NASA did its part for America's 230th birthday celebration today, launching the Space Shuttle Discovery and its crew of seven from Cape Canaveral.
It was the first ever July 4 launch of a manned spacecraft.
One of my earliest dreams was to be an astronaut. I had to abandon that dream when I realized that it would involve proficiency in math; yes, much more mathematical prowess than it takes to compute taxes! But I never gave up my love of our space program.
So many of my childhood memories are of NASA accomplishments. I was very young, but I remember listening to John Kennedy urging America to literally shoot for the moon.
And I remember my parents making sure my brother and I came in from our play outside on that hot July 20, 1969, afternoon to watch the Apollo 11 lunar module touch down and a few hours later see Neil Armstrong set foot on the moon and meet President Kennedy's challenge.
As an adult, I was lucky enough to meet Mike Collins, who stayed aloft while Armstrong and Buzz Aldrin went down to the moon. I worked at the time in Washington, D.C., for a company that did some defense contract work and Mike was part of its aerospace division. Every time I would run into him at the office coffee pot, I would marvel that I was talking to a guy who went into space and helped America become the first county to put people on another planet.
Greenbelt, Md., the D.C. suburb where the hubby and I lived most of the years we spent in the national capital area, is home to Goddard Space Flight Center. Some of our neighbors (hi Charles & Judi!) worked there and I still miss the Center's cable channel, where we would tune in to see what was going on during NASA missions.
And of course, the Smithsonian's Air and Space Museum, with the lunar lander and moon rocks, was a must visit place.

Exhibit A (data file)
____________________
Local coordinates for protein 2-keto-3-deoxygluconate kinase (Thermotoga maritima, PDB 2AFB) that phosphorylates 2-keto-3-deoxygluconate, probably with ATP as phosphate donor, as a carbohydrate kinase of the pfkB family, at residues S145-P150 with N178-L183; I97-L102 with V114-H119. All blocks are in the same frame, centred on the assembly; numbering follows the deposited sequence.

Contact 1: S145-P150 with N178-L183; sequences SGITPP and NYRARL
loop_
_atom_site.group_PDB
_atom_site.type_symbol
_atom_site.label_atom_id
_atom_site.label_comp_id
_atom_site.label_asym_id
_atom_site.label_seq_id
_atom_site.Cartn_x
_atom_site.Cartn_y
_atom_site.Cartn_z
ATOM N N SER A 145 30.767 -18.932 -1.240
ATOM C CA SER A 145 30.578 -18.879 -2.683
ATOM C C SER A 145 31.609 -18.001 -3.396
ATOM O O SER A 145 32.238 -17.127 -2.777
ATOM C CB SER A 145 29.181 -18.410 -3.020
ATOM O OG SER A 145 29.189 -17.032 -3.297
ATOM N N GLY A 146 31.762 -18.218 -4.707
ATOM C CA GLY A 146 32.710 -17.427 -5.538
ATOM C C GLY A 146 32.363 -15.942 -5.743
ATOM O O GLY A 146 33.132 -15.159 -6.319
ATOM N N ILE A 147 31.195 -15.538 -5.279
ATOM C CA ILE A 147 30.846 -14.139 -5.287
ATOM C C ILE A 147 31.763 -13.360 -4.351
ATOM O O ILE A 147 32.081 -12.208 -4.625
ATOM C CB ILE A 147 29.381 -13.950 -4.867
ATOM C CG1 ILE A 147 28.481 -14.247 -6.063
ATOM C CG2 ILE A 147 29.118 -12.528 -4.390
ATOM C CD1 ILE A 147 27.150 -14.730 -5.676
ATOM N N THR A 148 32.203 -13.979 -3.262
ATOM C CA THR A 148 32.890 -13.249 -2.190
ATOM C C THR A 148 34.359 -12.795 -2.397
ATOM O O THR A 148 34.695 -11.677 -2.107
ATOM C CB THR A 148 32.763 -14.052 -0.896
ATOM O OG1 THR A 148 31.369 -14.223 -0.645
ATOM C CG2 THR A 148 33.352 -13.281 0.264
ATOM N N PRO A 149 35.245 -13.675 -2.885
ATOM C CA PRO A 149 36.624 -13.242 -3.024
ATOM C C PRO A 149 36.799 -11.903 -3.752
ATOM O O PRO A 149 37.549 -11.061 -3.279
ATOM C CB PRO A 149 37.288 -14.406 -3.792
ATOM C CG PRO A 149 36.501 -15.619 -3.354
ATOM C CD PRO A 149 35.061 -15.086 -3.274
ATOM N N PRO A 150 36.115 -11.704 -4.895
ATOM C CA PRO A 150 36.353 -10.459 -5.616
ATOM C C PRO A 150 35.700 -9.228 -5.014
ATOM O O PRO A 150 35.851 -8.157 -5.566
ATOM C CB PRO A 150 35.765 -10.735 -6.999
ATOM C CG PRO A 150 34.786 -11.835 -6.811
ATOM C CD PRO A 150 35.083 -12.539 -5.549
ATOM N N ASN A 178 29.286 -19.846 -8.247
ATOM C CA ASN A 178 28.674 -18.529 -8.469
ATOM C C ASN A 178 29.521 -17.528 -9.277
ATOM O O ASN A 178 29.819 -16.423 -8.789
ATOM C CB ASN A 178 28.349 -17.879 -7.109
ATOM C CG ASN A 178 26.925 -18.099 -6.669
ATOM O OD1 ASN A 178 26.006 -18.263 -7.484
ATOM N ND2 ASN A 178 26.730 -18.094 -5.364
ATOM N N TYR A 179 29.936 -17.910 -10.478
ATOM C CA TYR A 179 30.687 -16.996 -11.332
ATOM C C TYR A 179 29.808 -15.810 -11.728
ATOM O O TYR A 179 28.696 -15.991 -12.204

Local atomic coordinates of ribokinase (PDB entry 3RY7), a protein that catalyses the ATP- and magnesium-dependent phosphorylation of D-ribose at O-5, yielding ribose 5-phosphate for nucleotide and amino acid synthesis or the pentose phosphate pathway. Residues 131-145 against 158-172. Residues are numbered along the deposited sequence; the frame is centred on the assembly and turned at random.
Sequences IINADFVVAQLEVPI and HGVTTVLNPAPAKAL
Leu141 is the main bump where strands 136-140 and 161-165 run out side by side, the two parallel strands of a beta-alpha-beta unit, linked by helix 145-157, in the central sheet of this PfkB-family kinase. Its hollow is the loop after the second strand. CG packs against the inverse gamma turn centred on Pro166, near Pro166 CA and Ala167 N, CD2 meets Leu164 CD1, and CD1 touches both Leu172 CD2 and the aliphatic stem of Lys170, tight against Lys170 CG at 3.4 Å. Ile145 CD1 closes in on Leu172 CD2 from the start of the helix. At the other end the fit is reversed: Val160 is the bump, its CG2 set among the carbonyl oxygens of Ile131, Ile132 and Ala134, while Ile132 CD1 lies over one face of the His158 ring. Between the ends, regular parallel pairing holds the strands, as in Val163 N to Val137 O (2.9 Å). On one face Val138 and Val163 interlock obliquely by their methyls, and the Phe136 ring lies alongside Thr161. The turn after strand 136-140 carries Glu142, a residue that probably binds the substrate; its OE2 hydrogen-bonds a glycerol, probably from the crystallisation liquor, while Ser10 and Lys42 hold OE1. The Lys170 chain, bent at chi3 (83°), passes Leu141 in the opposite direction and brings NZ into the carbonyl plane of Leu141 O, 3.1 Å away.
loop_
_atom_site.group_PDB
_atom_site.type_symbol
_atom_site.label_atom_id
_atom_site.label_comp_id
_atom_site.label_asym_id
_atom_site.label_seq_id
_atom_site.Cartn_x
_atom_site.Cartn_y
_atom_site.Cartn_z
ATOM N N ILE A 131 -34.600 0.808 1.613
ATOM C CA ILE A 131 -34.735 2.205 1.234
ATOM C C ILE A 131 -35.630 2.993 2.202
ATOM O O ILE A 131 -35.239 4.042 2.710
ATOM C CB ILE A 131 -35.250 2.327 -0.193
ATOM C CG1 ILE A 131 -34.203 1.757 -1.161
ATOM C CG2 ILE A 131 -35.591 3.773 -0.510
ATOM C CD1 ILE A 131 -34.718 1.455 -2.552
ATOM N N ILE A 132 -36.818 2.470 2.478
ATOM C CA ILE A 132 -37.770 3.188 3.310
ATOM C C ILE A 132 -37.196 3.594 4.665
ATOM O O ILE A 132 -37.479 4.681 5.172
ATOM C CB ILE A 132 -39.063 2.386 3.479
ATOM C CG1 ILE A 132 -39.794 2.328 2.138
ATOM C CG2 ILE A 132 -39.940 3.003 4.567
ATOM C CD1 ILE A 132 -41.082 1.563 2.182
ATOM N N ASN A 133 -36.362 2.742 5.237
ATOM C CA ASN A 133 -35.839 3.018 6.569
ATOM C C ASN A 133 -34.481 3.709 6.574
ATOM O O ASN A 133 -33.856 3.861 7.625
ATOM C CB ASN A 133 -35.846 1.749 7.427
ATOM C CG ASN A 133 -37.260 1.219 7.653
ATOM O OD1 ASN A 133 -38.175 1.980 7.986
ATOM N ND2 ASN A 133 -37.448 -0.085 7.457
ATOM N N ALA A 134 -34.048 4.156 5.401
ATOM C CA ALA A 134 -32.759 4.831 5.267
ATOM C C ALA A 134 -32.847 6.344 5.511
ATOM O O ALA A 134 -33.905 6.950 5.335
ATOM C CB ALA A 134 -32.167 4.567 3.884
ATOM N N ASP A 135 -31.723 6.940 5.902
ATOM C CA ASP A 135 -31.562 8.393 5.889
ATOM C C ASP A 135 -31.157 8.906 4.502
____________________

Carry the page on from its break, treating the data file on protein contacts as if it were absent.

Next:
When we moved to Florida, we visited the Kennedy Space Center at Cape Canaveral several times. And we were able to see NASA launches from our yard. Since were were a couple hundred miles south of the Cape, it wasn't quite the literal earth-shaking event it is up close, but the night launches in particular still were spectacular.
And now we're just a few hours away from the Johnson Space Center in Houston, home also to our space-named Astros. We definitely plan to get out there to see both the team and NASA facility this year!
Wow! I actually did not realize how "spacey" (vs. spacy) I was until just now!
So I don't have any problem with my tax dollars going to our space program.
Earlier this year, the House refused NASA's full fiscal 2007 budget request. However, it looks like Senators from my former home in Maryland and my current Texas home are joining forces to push NASA's funding past even the White House's request. Here's hoping they can convince their Capitol Hill colleagues to go along.
And here's wishing the Discovery team a successful mission and a safe return home.
Down to Earth: NASA critics continually question the space program's value in light of its costs. But scientific knowledge does not exist in a vacuum. Many discoveries or processes developed by and for NASA have been successfully transferred to practical applications that benefit us earthbound citizens.
This New York Times article lists some of the "technologies that have made the trip from space to the average home, including smoke detectors and the modern bar codes used on virtually every consumer product."
Photo of Discovery lift-off from Launch Pad 39B at Kennedy Space Center courtesy of NASA.